“…farmers need to be paid enough to invest in our agricultural base. We actually need to pay a little more for our food now to avoid paying much more later. A price war might be good for consumers in the short term. It might offer some sort of relief. In the long term, however, we would all be much the poorer.”

I wholeheartedly agree with this sentiment but would even be more specific. Growers and farmers need to receive sufficient enough a price for the food they produce to provide them with a reasonable income as well as a return on their investment.

The background to the article is the market share loss being experienced by the UK’s main stream supermarkets at present, with the writer analysing the predictable price cutting strategies being implemented from the perspective of their potential impact on Britain’s self-sufficiency in food production.   A very worthwhile read.

A Few Comments On The Latest Round Of Progressive Bashing

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It must be election year. And – the Aussie/Kiwi relationship has had some bad press in recent weeks in relation to New Zealanders living in Australia not being able to access certain state services. Then we allegedly had Coles and Woolworths discriminating against non-Australian FMCG products as part of their “Buy Australia” campaigns.

A good time then for Labour’s Shane Jones to kick off a debate on supermarket business practices – particularly that supermarket chain that happens to be owned by one of those Australian behemoths.  And which incidentally, used to be owned by the other one of those two in the late eighties and early nineties. In the interval between Coles selling Progressive and Woolworths buying it, a third Australian group, FAL,  owned Progressive. As a nation, we are therefore used to having about 50% of our grocery retail capacity owned by the cuzzy bros from across the ditch. That lengthy period of general acquaintance and the fact that I spent some ten years working for Progressive leads me to adding my tuppence worth to the discussion in progress.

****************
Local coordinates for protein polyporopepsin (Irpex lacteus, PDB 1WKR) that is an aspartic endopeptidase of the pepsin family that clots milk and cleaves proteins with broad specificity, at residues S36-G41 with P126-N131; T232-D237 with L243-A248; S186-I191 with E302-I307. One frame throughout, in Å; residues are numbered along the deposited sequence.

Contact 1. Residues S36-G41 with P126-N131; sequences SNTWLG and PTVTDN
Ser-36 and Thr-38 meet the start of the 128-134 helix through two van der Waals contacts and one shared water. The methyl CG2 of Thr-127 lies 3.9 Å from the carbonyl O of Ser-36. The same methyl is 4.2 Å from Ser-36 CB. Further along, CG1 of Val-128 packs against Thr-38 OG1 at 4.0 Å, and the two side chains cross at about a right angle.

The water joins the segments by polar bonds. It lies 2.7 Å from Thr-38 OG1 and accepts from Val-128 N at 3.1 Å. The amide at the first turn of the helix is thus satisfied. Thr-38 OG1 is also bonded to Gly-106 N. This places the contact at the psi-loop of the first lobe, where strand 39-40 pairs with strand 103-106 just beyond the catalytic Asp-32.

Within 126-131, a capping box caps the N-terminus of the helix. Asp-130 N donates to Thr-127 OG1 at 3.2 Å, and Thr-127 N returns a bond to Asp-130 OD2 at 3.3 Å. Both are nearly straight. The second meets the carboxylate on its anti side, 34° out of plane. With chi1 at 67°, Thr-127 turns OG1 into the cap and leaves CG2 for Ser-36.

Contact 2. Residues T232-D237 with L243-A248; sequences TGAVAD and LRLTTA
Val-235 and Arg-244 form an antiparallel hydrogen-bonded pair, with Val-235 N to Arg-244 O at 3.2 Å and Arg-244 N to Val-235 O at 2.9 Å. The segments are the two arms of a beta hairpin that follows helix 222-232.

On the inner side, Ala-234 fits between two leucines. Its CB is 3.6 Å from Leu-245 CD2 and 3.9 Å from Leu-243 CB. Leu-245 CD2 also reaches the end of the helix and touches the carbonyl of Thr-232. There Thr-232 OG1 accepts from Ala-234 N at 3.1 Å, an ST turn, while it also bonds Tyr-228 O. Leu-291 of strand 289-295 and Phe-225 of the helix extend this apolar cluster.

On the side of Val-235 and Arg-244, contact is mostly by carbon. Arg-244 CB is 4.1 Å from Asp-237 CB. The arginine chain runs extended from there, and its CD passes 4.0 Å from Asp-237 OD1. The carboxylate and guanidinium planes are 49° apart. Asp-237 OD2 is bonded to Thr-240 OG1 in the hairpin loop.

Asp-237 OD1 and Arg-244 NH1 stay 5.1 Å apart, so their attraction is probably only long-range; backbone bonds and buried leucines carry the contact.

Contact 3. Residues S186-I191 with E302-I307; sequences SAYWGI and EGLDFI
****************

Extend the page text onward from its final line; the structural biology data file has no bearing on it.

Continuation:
So here are a few facts from my perspective:

  1. Supermarkets are a social phenomenon. Once mankind decided to congregate in towns and cities, we stopped hunting and gathering in the forests and on the prairies, shifting our attention to merchants, markets, stores, supermarkets and now, the worldwide web.
  2. Like it or not, supermarkets have for decades been the gatekeeper to the consumer for anyone who is commercially marketing food products beyond a minimum volume level.
  3. Supermarket operators are not stupid. Of course they are interested in increasing market share, income and profits. In that they do not differ from any other business.
  4. Supermarket net margins are slim in percentage terms. It costs a lot of money to acquire land, build stores and maintain them.
  5. Demand outstrips supply in terms of shelf space availability in-store and new products  promoted by manufacturers are competing vigorously  for that shelf space.
  6. It therefore makes perfect business sense for supermarkets to sit their prospective and current suppliers down to ask them three questions;
    • How are you going to support your products through consumer marketing campaigns, so that we gain some comfort in justifying the shelf space we are about to make available to you?